Market Updates | 11th December 2020
We're all facing unprecedented challenges which will continue in the next few weeks and months in our daily lives, in our communities, and in our businesses. But we've also seen evidence of how, when people work together, they can make a difference. It's in that spirit of collaboration that we've been publishing regular updates and forecast data around the performance of the consulting market in 2020.
Our forecasts are constantly updated to reflect the latest market data we have available from consulting firms and clients. They're not intended to be a one-off, static roadmap, but rather a guide to the rapidly changing conditions in the market. Like satnav or a GPS navigator, we're constantly monitoring the route ahead and that's why our numbers change. We think that the speed with which consulting firms adapt their services to the current crisis will be critical, and that this is the best way to help them do so.
Summary: 11th December
Every week or two since mid-March, we’ve been publishing an update on developments in the consulting market, focused largely—but by no means exclusively—on the impact of the pandemic. In our update two weeks ago, we summarised what we now know about 2020. In this, the last update of the year, we’re looking forwards and speculating about what 2021 will have in store. Overall, we think demand for consulting will recover most, if not all, of what was lost in 2020. That will make the year feel very different, especially as it will be buoyed by vaccination programmes. But consulting growth won’t be evenly distributed. Consulting firms will need to make careful choices about where they invest.
2021: The year that will be
Seventy-seven percent of consulting demand comes from the large and mature markets of North America and Europe. Looking simply at infection rates, the news is not good: We’re writing this the day after the US reported a death toll of more than 3,000 people, its highest ever. And in Europe, the virus is surging in some countries and barely under control in others. Restrictions on social activity, and the direct and indirect impact they have on economic activity, look set to continue through the darkest period of the year. But the availability of effective vaccines means that, for the first time since the crisis took hold almost a year ago, we can say with certainty there will be an end to the crisis in its current form. COVID may be with us forever, but its ability to wreak havoc will fast diminish.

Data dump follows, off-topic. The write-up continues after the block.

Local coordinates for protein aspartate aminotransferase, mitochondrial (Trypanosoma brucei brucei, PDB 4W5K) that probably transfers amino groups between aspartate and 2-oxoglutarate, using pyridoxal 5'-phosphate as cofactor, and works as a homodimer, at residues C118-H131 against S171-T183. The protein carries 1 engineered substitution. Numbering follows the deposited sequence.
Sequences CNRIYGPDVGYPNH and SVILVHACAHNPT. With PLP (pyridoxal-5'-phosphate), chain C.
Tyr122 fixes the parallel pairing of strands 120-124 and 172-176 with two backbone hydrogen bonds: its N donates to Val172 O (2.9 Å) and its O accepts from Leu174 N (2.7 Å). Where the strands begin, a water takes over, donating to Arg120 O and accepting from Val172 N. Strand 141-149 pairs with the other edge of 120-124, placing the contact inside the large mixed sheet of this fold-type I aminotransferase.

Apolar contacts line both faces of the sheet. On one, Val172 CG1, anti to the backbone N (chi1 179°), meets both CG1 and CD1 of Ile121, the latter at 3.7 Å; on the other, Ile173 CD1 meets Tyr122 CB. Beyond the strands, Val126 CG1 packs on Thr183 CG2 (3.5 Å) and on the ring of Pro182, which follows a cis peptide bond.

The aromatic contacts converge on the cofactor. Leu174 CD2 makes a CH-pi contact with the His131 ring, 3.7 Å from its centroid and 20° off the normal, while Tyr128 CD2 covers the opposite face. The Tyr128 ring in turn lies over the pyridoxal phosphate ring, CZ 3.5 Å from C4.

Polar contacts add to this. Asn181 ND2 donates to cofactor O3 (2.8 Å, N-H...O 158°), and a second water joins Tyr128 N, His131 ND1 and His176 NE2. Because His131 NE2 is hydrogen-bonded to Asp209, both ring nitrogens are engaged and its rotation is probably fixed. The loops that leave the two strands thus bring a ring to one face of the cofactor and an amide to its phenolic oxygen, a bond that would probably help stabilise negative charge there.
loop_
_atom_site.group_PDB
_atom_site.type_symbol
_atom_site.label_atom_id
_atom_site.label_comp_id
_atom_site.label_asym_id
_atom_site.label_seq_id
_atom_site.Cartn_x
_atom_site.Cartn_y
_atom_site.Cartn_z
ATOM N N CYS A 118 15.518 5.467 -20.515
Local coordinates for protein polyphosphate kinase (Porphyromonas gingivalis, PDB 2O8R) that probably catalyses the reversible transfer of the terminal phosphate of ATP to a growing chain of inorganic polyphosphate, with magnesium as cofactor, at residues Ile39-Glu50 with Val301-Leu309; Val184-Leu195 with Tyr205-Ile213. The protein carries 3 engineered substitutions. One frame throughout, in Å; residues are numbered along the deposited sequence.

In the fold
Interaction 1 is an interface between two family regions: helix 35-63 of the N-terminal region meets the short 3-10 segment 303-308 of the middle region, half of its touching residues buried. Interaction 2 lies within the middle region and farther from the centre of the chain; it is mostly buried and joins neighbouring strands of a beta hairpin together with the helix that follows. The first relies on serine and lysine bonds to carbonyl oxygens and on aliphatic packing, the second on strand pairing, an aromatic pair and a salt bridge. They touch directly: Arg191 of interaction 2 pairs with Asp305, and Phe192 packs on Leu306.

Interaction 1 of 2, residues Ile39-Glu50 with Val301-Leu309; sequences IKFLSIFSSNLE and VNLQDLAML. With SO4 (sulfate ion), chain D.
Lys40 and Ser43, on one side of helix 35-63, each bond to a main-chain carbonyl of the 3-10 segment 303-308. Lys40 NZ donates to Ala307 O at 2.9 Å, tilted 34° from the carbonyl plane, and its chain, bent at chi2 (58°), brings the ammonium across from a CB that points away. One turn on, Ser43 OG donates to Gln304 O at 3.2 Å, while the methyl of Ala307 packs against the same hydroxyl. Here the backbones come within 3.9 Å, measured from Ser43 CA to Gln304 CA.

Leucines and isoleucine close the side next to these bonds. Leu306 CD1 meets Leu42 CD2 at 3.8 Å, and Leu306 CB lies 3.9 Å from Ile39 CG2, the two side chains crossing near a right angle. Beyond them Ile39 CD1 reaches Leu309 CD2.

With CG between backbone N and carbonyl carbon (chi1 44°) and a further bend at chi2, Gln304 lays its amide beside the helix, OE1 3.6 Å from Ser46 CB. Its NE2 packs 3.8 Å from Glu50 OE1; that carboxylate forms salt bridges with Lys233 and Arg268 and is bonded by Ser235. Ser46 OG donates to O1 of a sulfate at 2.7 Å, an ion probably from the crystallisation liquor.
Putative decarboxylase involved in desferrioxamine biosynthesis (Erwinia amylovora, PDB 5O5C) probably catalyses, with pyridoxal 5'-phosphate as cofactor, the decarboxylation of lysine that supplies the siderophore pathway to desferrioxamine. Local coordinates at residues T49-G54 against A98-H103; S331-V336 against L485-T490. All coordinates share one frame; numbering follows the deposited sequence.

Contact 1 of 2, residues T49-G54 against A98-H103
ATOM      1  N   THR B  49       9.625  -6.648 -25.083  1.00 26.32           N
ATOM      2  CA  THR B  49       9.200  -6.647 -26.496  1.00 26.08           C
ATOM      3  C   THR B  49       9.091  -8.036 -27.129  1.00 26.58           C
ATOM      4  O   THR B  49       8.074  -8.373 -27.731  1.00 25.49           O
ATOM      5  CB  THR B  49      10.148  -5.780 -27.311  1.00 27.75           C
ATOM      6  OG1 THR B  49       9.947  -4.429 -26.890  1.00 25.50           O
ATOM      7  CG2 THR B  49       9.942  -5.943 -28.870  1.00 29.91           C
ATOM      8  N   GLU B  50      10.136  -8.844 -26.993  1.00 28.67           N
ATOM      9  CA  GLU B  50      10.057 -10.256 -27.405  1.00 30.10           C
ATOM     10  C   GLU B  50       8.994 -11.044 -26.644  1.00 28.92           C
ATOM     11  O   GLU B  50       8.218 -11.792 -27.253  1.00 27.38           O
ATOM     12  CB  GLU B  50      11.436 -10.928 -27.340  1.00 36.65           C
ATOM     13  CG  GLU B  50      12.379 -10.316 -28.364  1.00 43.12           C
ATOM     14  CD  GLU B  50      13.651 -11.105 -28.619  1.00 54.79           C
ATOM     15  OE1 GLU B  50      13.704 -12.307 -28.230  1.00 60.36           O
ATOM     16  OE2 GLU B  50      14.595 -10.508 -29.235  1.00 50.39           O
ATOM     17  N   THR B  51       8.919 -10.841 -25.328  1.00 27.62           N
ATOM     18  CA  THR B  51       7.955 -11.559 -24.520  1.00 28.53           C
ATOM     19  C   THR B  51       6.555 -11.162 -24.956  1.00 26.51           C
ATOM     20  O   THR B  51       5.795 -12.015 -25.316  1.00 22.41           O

Given that context, it seems plausible that consulting firms should expect a superficially bumpy start to the year. Decision making is likely to be slow and inconsistent in some quarters: Furlough and other government schemes will continue to allow businesses that will need to restructure and innovate to defer difficult choices for longer, and keeping consulting spend under tight control will be the order of the day. But underneath this, the underlying need for consulting support remains strong, our research indicates. Back in January, we found that 81% of clients expected to spend more on consulting services in the next 18 months; the equivalent number in September was 71%—lower, certainly, but still very positive. The challenge for consulting firms, however, is how to translate that need into revenue. Just because clients need help, doesn’t mean they will or can pay for it.